So on Sept. 8, 1946, Jane entered the congregation, joining her older sister Mary, who entered in 1939 and died in 2010. The two sisters followed in the footsteps of their aunt, Sister Mary Norbertus Powers, and their grandaunt, Sister Mary Maxima Curoe. Jane received the name Janita upon her reception on March 19, 1947, professed her first vows on March 19, 1949, and lived 70 years as a BVM. Throughout her life, Janita sought God’s guidance by asking for a sign. “Some days God works in mysterious ways,” said Janita, “and other days He knocks you over the head.” However, the best thing that ever happened to her was the absence of a sign that brought her to Mount Carmel.
Janita’s first mission was at St. Paul ES in Davenport, Iowa, where she remained long enough to see her first graders graduate from eighth grade, calling it “a wonderful experience.” She also taught primary grades at St. Eugene in Chicago; Fr. Bertrand Elementary in Memphis, Tenn.; and Our Lady of Perpetual Help in Chattanooga, Tenn. Janita was an excellent teacher. She had a way of effectively handling even the youngest disruptive child. She listened to children and talked to them lovingly. She cared about them and they knew it. It was her great love that made her such an inspiring teacher.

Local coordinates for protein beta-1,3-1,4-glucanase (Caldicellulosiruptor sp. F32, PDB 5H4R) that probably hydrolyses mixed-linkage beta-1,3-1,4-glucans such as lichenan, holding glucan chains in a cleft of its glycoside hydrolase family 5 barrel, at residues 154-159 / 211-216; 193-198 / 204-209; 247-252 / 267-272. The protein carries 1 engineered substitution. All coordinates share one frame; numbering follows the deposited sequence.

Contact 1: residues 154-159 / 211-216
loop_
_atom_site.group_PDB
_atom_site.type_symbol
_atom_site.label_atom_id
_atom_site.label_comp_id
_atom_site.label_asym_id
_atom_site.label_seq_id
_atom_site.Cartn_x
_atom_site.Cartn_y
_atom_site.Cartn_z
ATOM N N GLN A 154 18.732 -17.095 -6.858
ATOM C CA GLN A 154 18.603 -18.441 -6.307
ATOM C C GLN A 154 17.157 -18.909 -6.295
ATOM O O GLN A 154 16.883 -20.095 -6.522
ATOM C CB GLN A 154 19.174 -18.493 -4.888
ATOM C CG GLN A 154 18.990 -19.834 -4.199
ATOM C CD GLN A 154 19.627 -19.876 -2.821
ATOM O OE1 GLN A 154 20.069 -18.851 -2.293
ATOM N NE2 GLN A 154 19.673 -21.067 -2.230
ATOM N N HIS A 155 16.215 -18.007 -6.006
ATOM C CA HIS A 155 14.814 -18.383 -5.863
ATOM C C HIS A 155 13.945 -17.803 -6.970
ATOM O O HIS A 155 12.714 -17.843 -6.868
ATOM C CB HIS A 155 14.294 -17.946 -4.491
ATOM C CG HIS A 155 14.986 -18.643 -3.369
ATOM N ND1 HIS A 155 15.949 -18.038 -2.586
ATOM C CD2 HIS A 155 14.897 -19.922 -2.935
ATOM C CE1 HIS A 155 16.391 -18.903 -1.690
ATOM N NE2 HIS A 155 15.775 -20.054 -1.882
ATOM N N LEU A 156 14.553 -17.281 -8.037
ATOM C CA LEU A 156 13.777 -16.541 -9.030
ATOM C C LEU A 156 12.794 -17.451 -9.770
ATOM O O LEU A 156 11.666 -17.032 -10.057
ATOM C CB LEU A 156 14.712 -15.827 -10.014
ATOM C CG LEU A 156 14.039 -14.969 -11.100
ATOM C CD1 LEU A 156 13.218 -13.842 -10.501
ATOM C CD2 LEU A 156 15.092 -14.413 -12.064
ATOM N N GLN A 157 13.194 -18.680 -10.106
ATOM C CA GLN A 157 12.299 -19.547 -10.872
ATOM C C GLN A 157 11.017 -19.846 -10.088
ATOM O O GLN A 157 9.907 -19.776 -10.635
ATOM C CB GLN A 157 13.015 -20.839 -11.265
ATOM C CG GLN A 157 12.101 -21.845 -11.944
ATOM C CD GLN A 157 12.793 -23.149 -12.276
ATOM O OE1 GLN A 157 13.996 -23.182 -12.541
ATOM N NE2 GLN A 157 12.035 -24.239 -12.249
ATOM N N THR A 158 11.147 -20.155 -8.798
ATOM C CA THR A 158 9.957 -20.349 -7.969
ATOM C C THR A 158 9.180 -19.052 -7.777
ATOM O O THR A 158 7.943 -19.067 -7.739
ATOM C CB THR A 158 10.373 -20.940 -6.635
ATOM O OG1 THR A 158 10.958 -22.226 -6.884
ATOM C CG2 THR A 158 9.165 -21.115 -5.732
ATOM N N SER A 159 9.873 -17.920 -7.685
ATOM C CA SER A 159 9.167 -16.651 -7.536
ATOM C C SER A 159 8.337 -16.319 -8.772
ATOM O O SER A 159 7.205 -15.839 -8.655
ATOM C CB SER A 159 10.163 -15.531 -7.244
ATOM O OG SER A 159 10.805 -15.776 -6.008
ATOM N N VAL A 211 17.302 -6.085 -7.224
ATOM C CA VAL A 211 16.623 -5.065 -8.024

Janita also served as principal at Sacred Heart and St. Paul in Davenport; Immaculate Conception in Clarksdale, Miss.; and Christ the King Elementary in Jackson, Miss. Immaculate Conception was an extremely poor school. In the absence of support staff, Janita filled many additional roles such as secretary and janitor. Despite these extra responsibilities, she was able to establish a government-funded hot lunch program for the children at the school.
Pope St. John Paul II called illiteracy “a hidden evil which deprives a great number of poor people of many possibilities for progress.” Janita wholeheartedly agreed. For eight years, she served as the coordinator for Madison County Literacy Program in Mississippi. She helped inmates at the state penitentiary and the county jail earn their GEDs and tutored children at the Madison County Library and at two Catholic schools. She was passionate about education and never tired of teaching children to read. Even after retiring, she remained in Mississippi to volunteer in a public school. She was invaluable and achieved marvelous results bringing the children up to grade level. Education truly was her gift to others.